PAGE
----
On Achieving Balance

I like to view dog training as the means we use to reach a balanced state of cooperation and coexistence with our dogs. In this state, both dog and owner are centered, focused yet relaxed, and unhindered to live in the way that is natural, comfortable, and joyful for each species. Thinking of dog training in this way, it becomes less like a chore, a specific thing we must do to get the dog to stop stealing food or peeing on the sofa, and it becomes something much broader. It transforms into a way to live life with our dogs, side by side, giving and taking like the ebb and flow of the tides as we work together towards a common state of existence.

The building blocks of this balanced state are mindful training sessions with your dog, both planned and impromptu. It is during the training session that your full concentration is given to your dog and the two of you come together to work towards a goal in a peaceful and loving partnership. Be Zen-like in training, almost as if it were a meditation. Shift your mind, center yourself, and focus: never loose sight of your dog. Breathing is an integral part of the training session and makes for not only relaxed trainers but relaxed dogs as well. Consistent, deep and slow breaths help you stay calm and neutral in the presence of behavior that is difficult to handle or undesirable. (This is especially important when working with the fearful or aggressive dog.) You should act as a constant rock from which your dog can trust, and gain support and understanding. Extremes of emotion have no place in the training session; instead you should strive for a calm, joyful, quiet state of mind. Your dog will follow you.

Training shouldn’t be a struggle, with the owner wanting one thing and having to wrestle, push, pull, or jerk the dog into position to get compliance. Training is a dance you and your dog perform together. The mental and spiritual connection is of paramount importance but it is not something that happens overnight or by itself; you must work to build it. Consider your dog one part of a two-part union; that is when the magic will begin to happen. Like two dancers, both consistently consciously aware of each other, yet so very mindful of their own individuality within the dance, you and your dog should flow together yet remain separate beings. You can work to build and strengthen this connection while out casually walking with your dog on leash in quiet, peaceful surroundings. As you enjoy the scenery and your dog enjoys the barrage of sights, sounds, and smells, remind yourself to not loose focus of your dog. Talk, touch, and otherwise interact with your dog. Stop and start, change direction, ever mindful of the living being at the end of the leash and never dragging or jerking. Be mindful of a dog’s desires to sniff the ground, follow squirrels up trees, and wade in shallow streams. But as you are mindful of your dog, do not sacrifice your own desire to enjoy a pleasant walk and not be dragged behind an over-exuberant dog. Maintaining consistent interaction will help remind your dog that you are at the end of the leash, and make you a part of the equation instead of a mere incidental. Take this attitude of mindful, mutual respect and cooperation with you into the training session.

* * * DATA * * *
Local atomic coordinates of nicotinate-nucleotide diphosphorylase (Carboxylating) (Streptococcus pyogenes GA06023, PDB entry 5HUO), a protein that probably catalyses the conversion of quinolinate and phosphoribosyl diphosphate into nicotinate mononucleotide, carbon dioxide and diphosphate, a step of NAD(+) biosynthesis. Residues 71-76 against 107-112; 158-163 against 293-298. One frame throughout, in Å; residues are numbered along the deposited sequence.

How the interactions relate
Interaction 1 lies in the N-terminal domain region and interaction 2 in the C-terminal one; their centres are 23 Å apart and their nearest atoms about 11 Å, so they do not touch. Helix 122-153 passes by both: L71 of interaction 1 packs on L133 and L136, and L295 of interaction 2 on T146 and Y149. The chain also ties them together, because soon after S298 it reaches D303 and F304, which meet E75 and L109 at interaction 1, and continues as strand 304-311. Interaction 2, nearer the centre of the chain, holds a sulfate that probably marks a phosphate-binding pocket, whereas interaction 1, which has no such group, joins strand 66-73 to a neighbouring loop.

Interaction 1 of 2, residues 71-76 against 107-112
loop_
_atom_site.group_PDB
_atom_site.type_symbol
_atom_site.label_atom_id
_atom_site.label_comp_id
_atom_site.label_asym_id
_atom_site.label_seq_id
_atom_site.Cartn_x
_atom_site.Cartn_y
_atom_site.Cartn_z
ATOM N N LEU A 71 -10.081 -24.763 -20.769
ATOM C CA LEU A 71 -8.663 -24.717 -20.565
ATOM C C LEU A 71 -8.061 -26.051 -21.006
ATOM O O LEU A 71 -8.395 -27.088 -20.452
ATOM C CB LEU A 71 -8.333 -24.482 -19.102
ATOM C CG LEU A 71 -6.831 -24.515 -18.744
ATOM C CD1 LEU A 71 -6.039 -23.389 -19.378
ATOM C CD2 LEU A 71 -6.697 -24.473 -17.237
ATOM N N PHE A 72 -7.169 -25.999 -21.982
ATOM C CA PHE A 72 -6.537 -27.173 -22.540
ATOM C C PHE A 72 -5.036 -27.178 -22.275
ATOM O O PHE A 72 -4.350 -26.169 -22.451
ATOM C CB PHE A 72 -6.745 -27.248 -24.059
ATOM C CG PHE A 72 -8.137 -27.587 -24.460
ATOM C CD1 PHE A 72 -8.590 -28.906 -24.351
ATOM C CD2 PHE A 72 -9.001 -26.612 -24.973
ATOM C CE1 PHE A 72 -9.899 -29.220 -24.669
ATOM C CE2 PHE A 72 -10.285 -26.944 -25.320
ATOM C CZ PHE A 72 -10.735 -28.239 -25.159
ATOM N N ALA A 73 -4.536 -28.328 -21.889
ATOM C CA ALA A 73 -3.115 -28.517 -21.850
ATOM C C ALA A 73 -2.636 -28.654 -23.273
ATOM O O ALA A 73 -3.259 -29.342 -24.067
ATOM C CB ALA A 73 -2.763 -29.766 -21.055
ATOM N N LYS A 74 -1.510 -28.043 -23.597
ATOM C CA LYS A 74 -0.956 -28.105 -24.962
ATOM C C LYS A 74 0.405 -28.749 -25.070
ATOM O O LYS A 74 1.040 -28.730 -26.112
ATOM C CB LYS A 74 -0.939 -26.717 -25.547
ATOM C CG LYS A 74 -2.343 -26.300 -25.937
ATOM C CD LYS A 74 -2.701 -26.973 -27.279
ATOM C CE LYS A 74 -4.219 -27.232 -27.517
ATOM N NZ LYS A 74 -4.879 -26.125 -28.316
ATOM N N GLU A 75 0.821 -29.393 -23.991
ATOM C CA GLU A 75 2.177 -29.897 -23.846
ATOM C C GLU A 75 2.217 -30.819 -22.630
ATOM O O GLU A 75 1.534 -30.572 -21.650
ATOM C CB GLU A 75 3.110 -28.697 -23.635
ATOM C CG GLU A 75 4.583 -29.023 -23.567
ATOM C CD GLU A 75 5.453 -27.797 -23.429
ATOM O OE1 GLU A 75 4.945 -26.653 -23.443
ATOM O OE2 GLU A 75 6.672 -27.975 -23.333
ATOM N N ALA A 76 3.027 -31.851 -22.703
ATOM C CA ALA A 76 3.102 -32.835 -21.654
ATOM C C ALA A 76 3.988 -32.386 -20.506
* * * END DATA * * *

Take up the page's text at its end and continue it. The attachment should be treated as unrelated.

Dogs are perfect as is, in truth there is no good or bad behavior. Only labels we place on behavior gives behavior any sort of rating at all. When we stop looking at behavior as right or wrong, the emotionality melts away from training and our sessions become more productive. We must simply choose which behaviors we happen to want, and then reinforce them when they happen. The “other” behaviors aren’t punished or viewed as mistakes or disobedience. They simply “are”. Let those behaviors “be”, shift focus away from them, and instead focus on what you want out of your dog at a specific point in time. You will find soon that wanted behaviors will multiply and the unwanted behaviors will simply melt away.

To truly “accept” and “be” with your dog is the true essence of Zen Dog Training.

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